Host Mary Walden asks about the non-partisan Congressional Budget Office, which has the task of analyzing the economic impacts of federal programs, and recently issued a report, saying that the new healthcare law — the Affordable Care Act — could actually lead to fewer jobs in the economy. Needless to say this report has been debated and analyzed ever since its release. She asks her husband, N.C. State University economist Mike Walden, to help us understand this report.
Mike Walden: “Well, first of all, Mary, to be clear, the report did not say that we’re going to have less jobs in the future. What the report did say is that because of the Affordable Care Act, we might have about 2 to 2.5 million fewer jobs than we would have had without the Affordable Care Act over the next decade. And actually this is a very small percentage of all jobs when you look at the 140 million jobs in the country, and we’re growing.
“A couple of reasons why the report came to this conclusion: One has to do with the tax side of the Affordable Care Act. The Affordable Care Act is imposing some taxes primarily on higher income earners to afford the subsidies that it’s paying folks to help them afford health insurance. And as with any tax, when you increase the tax on labor and work, you’re going to reduce the motivation for people to work to some degree. And this is an old economic conclusion.
“So, what the Affordable Care Act did is use some of the research and literature on this to conclude how many fewer hours might be worked because of these higher taxes. Again, nothing earth shaking here — it’s standard economic analysis. Perhaps the part of the report that got a little more attention was for those folks who are going to receive subsidies to help them buy health insurance under the Affordable Care Act. What the report suggested here is that because folks are receiving subsidies, they will not necessarily have to work as much to achieve the kind of standard of living they want. They may choose, for example, to spend more time with their children, and this will actually reduce work effort to some degree by folks at that end of the income scale.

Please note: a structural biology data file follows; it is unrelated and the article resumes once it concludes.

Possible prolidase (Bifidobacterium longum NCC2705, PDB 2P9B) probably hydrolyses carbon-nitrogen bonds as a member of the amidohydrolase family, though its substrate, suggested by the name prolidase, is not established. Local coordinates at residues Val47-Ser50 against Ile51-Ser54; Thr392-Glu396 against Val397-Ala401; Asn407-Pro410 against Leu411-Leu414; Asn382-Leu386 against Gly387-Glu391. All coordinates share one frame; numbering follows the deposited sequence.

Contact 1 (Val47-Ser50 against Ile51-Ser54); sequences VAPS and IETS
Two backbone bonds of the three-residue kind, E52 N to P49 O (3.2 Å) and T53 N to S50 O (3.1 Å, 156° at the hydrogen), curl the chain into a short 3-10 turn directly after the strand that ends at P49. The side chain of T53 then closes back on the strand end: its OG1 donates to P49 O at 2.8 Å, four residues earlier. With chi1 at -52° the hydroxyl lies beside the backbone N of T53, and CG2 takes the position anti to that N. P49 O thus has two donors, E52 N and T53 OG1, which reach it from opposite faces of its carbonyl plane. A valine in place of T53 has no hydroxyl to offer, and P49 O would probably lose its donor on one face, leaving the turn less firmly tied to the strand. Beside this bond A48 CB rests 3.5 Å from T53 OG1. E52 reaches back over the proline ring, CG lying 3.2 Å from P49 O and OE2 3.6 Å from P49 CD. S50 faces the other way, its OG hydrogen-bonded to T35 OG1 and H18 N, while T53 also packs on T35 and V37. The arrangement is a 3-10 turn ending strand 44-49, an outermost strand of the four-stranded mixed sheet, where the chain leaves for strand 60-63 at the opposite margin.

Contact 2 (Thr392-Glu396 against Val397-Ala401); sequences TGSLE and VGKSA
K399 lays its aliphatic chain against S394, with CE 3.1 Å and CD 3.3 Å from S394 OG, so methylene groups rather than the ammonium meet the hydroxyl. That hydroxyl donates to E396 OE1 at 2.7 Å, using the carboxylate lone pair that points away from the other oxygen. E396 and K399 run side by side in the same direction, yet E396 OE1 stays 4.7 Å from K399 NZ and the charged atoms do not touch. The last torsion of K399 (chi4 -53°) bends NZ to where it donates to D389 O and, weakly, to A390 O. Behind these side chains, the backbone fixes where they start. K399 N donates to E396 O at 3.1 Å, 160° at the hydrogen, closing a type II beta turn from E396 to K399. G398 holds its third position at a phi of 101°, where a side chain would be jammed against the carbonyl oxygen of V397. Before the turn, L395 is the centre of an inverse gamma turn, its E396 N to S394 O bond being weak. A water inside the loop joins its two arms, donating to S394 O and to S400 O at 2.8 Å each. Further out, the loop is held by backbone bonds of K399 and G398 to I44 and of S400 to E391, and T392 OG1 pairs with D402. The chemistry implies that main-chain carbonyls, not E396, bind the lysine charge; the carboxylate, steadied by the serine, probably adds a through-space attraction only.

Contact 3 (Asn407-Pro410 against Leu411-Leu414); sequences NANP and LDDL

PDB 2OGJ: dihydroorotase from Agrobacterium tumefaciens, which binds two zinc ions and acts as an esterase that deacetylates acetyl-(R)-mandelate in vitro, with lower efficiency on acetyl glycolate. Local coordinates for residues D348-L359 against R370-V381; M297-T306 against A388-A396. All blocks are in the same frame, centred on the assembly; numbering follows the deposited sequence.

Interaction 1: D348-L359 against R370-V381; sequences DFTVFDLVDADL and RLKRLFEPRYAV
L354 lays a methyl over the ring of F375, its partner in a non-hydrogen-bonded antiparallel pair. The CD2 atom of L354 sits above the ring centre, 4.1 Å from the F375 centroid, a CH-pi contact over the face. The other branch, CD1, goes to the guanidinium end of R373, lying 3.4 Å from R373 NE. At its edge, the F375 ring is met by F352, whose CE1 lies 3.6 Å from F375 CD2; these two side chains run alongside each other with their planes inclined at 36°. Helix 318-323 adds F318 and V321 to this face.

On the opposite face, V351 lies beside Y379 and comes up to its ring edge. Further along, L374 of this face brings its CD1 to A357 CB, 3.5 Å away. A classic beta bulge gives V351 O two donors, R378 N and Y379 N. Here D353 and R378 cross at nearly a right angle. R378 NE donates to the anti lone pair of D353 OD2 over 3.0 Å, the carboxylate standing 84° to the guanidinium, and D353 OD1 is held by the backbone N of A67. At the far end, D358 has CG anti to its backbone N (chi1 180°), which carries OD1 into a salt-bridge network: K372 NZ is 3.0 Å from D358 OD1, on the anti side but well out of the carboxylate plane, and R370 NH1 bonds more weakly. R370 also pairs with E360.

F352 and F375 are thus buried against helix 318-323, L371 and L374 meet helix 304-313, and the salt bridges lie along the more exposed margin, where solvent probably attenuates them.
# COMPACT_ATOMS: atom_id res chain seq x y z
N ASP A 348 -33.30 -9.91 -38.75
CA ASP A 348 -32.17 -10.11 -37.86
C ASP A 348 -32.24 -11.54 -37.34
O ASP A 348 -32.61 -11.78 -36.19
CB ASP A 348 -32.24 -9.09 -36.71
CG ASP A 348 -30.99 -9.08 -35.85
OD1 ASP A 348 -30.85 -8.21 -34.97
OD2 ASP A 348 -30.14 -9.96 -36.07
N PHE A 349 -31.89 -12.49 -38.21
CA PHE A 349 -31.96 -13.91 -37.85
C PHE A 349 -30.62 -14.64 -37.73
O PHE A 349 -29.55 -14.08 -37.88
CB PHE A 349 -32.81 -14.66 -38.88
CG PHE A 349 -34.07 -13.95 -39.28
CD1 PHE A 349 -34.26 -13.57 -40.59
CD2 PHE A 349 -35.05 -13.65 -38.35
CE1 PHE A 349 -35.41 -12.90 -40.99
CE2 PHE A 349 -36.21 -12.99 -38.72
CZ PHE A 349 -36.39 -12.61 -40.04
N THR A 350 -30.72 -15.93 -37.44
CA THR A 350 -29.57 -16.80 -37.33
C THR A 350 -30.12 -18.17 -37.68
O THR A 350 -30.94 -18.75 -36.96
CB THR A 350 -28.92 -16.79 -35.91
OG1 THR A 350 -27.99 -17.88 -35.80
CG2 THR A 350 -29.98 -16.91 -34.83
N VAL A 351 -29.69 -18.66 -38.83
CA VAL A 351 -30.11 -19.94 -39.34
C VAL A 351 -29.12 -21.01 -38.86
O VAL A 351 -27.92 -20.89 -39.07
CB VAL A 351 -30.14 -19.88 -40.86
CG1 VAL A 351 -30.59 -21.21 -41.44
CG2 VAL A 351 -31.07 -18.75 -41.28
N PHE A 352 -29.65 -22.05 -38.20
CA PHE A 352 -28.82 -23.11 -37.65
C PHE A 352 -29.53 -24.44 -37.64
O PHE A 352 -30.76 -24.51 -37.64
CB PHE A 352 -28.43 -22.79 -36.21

“And again that translated into their numbers. So, I don’t think these conclusions are earth shaking to an economist who has known about these relationships for a long time, but obviously when it hits the headlines, it has made news.”